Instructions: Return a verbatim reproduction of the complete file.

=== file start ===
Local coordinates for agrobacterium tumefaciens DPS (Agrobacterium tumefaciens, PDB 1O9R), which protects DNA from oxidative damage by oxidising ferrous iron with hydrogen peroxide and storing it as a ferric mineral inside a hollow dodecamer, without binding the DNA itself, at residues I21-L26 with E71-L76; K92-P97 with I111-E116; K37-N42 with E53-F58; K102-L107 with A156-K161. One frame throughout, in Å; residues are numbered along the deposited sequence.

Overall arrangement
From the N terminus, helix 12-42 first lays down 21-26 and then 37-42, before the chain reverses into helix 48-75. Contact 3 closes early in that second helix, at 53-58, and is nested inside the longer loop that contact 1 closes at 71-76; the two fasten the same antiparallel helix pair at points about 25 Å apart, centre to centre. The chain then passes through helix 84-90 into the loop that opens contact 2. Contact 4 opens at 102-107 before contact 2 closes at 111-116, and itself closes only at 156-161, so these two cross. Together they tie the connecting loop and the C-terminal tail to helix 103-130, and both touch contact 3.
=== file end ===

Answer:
Local coordinates for agrobacterium tumefaciens DPS (Agrobacterium tumefaciens, PDB 1O9R), which protects DNA from oxidative damage by oxidising ferrous iron with hydrogen peroxide and storing it as a ferric mineral inside a hollow dodecamer, without binding the DNA itself, at residues I21-L26 with E71-L76; K92-P97 with I111-E116; K37-N42 with E53-F58; K102-L107 with A156-K161. One frame throughout, in Å; residues are numbered along the deposited sequence.

Overall arrangement
From the N terminus, helix 12-42 first lays down 21-26 and then 37-42, before the chain reverses into helix 48-75. Contact 3 closes early in that second helix, at 53-58, and is nested inside the longer loop that contact 1 closes at 71-76; the two fasten the same antiparallel helix pair at points about 25 Å apart, centre to centre. The chain then passes through helix 84-90 into the loop that opens contact 2. Contact 4 opens at 102-107 before contact 2 closes at 111-116, and itself closes only at 156-161, so these two cross. Together they tie the connecting loop and the C-terminal tail to helix 103-130, and both touch contact 3.